UIGEA unmasked

Bill would render prohibition moot

Two U.S. congressmen have introduced legislation that would ultimately render the Unlawful Internet Gambling Enforcement Act moot by prohibiting the Treasury and Federal Reserve from “proposing, prescribing or implementing” regulations under the UIGEA.

The bill, introduced by Reps. Barney Frank and Ron Paul, comes after hearings held in April that explored the burden the UIGEA is placing upon smaller banks and financial institutions. It is seen as a representation of the general consensus in Congress that the UIGEA is not sound legislation.

The hearings earlier this month focused on the overly vague and sometimes contradictory wording in the bill that made it almost impossible for banks to adhere to its restrictions.

It is expected that conservative groups and professional sports leagues will oppose the bill, but financial institutions and some interested members of Congress could counter that.

Nevada’s Rep. Shelley Berkley, who has introduced her own legislation calling for a one-year study of online gaming, supports the bill.

“I opposed this unfair law when it was passed, and I fully support Chairman Frank’s legislation to stop these burdensome regulations before they ever go into effect,” she said.

Frank has been an outspoken critic of the UIGEA since its passage, and introduced legislation in 2007 that would establish a system for regulating and taxing online gaming operations in the U.S. That bill, the Internet Gambling Regulation and Enforcement Act, currently has 48 co-sponsors, including Berkley.

Federal officials charged with enforcing the Unlawful Internet Gambling Enforcement Act said during the congressional hearings that the law is too vague to figure it out.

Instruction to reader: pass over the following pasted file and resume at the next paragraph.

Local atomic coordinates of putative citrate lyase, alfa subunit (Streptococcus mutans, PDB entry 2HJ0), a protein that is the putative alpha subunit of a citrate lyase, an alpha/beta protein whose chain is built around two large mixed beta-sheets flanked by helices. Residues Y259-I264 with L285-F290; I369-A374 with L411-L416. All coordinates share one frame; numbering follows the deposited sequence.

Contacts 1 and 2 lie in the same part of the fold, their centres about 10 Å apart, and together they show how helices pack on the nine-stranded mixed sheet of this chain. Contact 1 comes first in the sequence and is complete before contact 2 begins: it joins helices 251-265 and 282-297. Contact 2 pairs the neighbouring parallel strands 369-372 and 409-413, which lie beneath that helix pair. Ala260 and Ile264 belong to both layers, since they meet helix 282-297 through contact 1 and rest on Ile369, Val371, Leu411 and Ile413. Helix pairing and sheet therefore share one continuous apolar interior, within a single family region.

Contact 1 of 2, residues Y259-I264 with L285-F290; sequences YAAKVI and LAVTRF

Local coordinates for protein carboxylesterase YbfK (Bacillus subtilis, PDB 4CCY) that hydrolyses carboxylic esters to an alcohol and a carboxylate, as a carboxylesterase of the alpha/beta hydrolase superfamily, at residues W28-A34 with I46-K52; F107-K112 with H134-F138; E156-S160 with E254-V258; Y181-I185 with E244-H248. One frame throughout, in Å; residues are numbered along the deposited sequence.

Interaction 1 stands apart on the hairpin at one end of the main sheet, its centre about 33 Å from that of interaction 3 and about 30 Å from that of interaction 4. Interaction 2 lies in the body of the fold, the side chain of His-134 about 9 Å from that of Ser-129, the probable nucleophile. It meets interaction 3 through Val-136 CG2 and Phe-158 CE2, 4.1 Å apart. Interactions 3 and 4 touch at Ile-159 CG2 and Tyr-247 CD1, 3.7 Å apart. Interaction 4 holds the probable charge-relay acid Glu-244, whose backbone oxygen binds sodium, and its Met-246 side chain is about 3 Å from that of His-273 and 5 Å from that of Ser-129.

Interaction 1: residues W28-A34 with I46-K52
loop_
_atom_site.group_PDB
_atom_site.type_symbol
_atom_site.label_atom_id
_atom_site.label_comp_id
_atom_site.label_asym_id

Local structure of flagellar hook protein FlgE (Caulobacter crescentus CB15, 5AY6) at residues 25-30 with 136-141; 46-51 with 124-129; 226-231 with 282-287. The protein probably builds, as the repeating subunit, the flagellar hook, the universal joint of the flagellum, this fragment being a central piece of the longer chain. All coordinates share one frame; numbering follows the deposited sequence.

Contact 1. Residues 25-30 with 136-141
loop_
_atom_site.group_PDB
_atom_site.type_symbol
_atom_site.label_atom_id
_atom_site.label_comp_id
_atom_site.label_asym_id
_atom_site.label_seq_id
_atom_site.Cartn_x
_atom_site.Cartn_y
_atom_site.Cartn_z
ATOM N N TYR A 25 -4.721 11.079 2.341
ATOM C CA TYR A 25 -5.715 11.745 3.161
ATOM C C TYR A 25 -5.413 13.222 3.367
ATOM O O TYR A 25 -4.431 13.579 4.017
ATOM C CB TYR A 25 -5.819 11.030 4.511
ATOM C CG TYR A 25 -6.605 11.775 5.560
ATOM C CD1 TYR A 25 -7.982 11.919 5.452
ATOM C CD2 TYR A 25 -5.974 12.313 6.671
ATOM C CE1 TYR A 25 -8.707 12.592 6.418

“I think it is very difficult without having more of a bright line about what is intended to be unlawful internet gambling,” said Louisa Roseman, head of the Federal Reserve’s bank operations division. “The challenge we have is interpreting something, particularly federal laws, that Congress itself isn’t sure what they mean.”

Roseman wants Congress to outline exactly which transactions need to be blocked and which ones are allowed.

“Clarity on this point would permit them to design policies and procedures that they could be assured would meet the rule’s requirements,” Roseman said. “Still others, including some gambling businesses and many consumers, asked that the rule clarify that certain types of gambling, such as parimutuel betting or poker, are lawful.”

When the ban was passed it charged financial institutions with blocking transactions between U.S. customers and illegal online operations. At the same time, it carved out an exemption for some online operations including wagering on horse racing and playing fantasy sports.

This has caused smaller banks to ask how they will enforce the law.

“It makes financial institutions the police, prosecutors and judges in place of real law enforcement officers,” said Wayne Abernathy of the American Bankers Association.

Supporters of the Paul and Frank bill include Rep. George Miller, chairman of the House Democratic Policy Committee and the House Education and Labor Committee, who signed on as a co-sponsor of the Internet Gambling Regulation and Enforcement Act.

“The endorsement of this key legislation by Congressman Miller, one of the most influential leaders on Capitol Hill, further demonstrates the growing support for regulated internet gambling,” said Jeffrey Sandman, spokesman for the Safe and Secure Internet Gambling Initiative. “We expect continuing momentum in Congress as more people realize that the current approach to prohibit internet gambling is a failure. Rather than leave consumers vulnerable in an underground, uncontrolled marketplace, regulation of internet gambling would protect consumers and generate billions in revenue.”

Republican senators Pete Dominici and John Sununu have also criticized the original legislation.

The senators said in a letter to Henry Paulson, U.S. Treasury Secretary, that the UIGEA is unfairly burdensome on banks which must determine the nature of all online transactions, and also determine the legality of various online gambling sites.

“In failing to provide more detail, the proposed rules would inordinately burden every bank, credit union, credit card company, money transmitting business and payment system in the country, leading to non-uniform compliance and confusion,” the letter stated. “This issue is particularly important, as most federal and state gambling laws predate the internet and are less than specific as to their application to particular practices or circumstances.”